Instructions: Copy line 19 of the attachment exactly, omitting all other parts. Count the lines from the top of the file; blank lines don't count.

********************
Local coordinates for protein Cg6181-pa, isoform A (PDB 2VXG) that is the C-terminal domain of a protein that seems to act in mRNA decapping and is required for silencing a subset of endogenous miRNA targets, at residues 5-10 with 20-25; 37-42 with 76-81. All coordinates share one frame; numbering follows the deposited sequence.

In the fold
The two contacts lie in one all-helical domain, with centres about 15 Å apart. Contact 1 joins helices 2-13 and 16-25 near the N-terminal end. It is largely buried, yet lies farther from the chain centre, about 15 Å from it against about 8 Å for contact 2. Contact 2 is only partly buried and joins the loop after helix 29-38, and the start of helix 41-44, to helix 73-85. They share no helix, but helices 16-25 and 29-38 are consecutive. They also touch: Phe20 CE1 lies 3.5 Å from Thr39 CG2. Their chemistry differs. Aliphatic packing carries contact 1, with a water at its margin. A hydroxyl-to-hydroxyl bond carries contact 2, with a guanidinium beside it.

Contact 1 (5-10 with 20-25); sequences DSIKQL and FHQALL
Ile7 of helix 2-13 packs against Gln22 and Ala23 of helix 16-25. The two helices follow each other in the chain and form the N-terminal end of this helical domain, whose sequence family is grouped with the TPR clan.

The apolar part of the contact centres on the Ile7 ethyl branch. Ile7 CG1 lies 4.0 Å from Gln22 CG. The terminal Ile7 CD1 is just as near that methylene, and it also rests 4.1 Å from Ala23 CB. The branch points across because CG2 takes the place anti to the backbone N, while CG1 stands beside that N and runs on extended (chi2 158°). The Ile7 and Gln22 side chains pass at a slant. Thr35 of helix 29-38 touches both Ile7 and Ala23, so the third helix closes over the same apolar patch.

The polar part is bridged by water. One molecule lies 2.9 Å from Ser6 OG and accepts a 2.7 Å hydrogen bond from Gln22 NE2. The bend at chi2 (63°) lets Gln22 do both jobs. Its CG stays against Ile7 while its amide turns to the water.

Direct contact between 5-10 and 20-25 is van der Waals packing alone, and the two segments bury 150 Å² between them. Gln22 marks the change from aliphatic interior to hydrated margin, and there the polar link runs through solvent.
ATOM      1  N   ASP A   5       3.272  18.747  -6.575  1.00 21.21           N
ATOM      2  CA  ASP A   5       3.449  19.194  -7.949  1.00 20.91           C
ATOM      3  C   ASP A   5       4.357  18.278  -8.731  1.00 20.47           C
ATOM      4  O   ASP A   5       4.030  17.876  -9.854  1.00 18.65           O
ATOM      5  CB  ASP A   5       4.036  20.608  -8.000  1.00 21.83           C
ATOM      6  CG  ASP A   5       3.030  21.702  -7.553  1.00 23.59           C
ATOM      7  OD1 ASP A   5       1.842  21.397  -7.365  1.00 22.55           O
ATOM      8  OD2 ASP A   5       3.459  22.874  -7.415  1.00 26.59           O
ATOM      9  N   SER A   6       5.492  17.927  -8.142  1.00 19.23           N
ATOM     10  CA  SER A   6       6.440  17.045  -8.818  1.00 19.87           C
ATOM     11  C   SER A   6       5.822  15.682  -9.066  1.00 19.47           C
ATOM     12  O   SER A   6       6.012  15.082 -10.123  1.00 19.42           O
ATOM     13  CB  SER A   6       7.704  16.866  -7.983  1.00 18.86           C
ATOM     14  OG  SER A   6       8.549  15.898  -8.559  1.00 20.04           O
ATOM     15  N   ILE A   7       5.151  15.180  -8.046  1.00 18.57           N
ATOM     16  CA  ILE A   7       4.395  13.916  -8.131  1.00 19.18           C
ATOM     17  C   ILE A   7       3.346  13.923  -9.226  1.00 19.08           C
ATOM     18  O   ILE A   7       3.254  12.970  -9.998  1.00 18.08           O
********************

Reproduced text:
ATOM     11  C   SER A   6       5.822  15.682  -9.066  1.00 19.47           C